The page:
Although you are justly critical of many aspects of public schools today, it seems to me that you are a committed believer in public schooling as an institution – from advocating the value of public pre-school to being concerned over voucher systems. I think public schools play an important role in educating the majority of American children and I applaud your efforts to improve them. However, I don’t think public schools can be expected (nor should be expected) to serve all children. Adults pursue jobs with incredibly varying requirements from ranchers to car mechanics to salesmen to librarians. They choose to interact with lots of people all day long (e.g. public relations) or choose to work more on their own (e.g. truck drivers). Yet we expect all children to be served by the inflexible setting of our public schools (which do not vary much in form). Believing that kids are best served by being in an institutional setting from age 3 and for as long a day as possible for as long a school year as possible is frightening. That doesn’t respect kids as individuals who are as varied as the adults in our communities. The ultimate goal of “public education” should be focused on kids learning in whatever setting best suits them rather than focusing solely on the institution of public schools. I am in favor of vouchers. I am in favor of homeschooling. I am in favor of a dynamic, robust view that education occurs in many ways, at many times, and in engagement with the whole community. I taught high school for 2 years and still think a lot about how I could have done it better. I homeschooled my kids for 4 years and we had wonderful, passionate discussions and wove lessons throughout our every waking moment. They were able to engage with many adults in the community, avoiding the narrowness that can come from having to interact with only age peers for 7 hours a day.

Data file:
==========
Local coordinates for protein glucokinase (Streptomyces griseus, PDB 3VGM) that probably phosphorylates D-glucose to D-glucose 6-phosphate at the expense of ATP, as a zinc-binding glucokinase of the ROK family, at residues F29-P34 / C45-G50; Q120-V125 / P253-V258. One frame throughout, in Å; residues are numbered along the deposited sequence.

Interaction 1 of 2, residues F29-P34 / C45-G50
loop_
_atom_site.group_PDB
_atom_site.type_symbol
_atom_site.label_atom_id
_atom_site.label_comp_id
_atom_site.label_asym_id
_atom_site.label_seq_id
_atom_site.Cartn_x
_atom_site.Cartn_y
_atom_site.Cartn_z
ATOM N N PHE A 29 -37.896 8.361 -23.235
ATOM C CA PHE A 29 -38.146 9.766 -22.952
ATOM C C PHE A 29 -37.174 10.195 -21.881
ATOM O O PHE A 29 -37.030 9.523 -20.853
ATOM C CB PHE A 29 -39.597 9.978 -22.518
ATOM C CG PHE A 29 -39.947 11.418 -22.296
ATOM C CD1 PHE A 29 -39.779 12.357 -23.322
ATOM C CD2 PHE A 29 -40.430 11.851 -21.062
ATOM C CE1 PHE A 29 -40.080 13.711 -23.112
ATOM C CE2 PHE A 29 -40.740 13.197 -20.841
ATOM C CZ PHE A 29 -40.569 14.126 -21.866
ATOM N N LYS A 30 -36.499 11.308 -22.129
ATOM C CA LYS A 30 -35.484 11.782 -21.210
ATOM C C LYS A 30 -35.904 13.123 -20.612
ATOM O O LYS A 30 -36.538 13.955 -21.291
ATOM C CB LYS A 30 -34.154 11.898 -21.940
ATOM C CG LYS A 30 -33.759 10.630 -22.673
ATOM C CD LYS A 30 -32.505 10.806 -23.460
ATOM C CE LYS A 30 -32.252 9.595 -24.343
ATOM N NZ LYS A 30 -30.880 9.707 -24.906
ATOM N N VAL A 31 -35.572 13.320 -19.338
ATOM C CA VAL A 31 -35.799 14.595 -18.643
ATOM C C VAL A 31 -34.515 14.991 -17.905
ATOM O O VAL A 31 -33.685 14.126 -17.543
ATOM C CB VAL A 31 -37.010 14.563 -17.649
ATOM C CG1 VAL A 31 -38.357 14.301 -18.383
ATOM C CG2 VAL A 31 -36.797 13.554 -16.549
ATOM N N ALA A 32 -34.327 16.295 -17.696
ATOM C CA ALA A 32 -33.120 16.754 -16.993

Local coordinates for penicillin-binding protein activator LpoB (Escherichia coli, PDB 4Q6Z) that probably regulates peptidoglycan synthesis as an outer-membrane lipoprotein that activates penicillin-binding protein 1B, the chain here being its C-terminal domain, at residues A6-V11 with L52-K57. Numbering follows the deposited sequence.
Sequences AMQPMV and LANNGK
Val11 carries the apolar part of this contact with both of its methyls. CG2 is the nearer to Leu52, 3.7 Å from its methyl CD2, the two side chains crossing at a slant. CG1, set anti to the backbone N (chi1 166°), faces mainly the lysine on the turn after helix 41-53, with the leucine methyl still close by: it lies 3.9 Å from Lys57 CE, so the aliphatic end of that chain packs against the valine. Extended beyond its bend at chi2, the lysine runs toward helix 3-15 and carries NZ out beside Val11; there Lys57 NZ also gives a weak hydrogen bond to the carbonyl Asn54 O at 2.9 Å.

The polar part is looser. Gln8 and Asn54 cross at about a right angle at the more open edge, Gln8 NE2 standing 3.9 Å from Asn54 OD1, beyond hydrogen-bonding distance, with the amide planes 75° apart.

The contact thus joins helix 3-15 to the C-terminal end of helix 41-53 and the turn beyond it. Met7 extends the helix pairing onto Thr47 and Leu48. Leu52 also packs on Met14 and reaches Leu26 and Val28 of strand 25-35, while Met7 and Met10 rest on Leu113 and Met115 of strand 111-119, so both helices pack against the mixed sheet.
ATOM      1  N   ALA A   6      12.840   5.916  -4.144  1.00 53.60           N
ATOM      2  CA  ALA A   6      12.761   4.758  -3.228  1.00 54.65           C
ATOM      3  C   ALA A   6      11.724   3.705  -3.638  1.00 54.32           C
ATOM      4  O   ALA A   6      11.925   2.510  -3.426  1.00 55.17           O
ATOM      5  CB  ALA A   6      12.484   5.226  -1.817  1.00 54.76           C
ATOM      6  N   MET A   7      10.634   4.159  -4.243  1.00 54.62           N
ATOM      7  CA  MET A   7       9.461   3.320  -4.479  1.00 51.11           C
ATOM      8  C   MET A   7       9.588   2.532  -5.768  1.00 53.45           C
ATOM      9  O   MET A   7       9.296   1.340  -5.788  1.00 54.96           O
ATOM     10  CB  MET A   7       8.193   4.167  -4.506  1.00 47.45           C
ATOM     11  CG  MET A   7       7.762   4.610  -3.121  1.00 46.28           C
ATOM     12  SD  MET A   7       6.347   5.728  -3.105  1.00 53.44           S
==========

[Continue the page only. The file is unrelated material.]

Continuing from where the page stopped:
On page 296 you write of the tension between the social value of the public schooling enterprise and the private nature of education. Perhaps this tension is exacerbated by the push for schooling to encompass much more than the three R’s. As some push for schools to become social service agencies and push for schools to act as surrogate child care and push for a longer day and a longer school year, others will push back for retaining the centrality of family.